How Are Pensions Taxed?

How Are Pensions Taxed?

Payments, either from private or government pensions, are taxed at the taxpayer's ordinary income rate if the taxpayer did not make any after-tax contributions, received all the contributions in full in prior years or the taxpayer's employer did not withhold contributions from his salary. Pensions are partially taxable only if the taxpayer made after-tax contributions to his pension or annuity, according to the Internal Revenue Service. States may also tax a portion of the taxpayer's pension.

If the taxpayer receives his annuity payments before the age 59 1/2, he may pay an additional 10 percent on early distributions, unless the pension payouts are exempted. The exemptions to the additional 10 percent tax for early distributions include distributions that are made to totally or permanently disabled taxpayers, distributions made as part of substantially equal payments that starts after the taxpayer's separation from service, distributions made after the date of the plan participant or account holder and distributions made after the taxpayers separation from service in or after the year he reached the age of 55.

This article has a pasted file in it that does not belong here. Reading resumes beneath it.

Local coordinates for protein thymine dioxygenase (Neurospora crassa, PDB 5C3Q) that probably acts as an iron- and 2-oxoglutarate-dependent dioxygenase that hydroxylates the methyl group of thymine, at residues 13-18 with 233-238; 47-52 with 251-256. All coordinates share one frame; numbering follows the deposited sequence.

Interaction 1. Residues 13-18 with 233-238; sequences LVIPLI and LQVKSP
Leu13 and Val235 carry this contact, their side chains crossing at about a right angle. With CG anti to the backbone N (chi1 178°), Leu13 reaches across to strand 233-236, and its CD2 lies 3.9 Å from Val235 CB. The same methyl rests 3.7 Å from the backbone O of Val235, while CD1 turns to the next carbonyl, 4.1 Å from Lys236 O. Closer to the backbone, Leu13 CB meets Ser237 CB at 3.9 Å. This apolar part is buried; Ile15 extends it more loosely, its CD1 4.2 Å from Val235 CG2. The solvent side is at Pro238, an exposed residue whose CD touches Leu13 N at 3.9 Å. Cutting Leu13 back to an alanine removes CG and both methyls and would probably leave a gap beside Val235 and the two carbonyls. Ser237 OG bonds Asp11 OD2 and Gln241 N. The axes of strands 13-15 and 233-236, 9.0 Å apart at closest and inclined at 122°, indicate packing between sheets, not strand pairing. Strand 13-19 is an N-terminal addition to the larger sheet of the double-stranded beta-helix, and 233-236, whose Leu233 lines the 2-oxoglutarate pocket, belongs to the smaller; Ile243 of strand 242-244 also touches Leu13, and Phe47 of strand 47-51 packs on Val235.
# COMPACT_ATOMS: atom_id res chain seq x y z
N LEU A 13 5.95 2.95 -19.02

Social Security may also be taxable income, explains Block. The government considers the retiree's provisional income in determining whether taxes are due on the money. For the 2014 tax year, the Internal Revenue Service required single retirees with a provisional income of over $25,000 to pay taxes on 50 to 85 percent of their Social Security benefits. Married taxpayers became responsible for taxes with provisional incomes beginning at $44,000.

If the taxpayer pays the taxes via withholding and the withholding tax is inadequate, he may be required to make additional tax payments to make up for the deficit. This ensures that the taxpayer does not underpay his taxes for the tax year, according to the IRS.

The tax burden is not limited to the federal government, states Emily Brandon for U.S. News & World Report. Most states require taxes on pensions and Social Security. As of 2010, there were 12 states that did not charge taxes on these types of funds. However, these states may charge more in property taxes, offsetting any savings in income tax.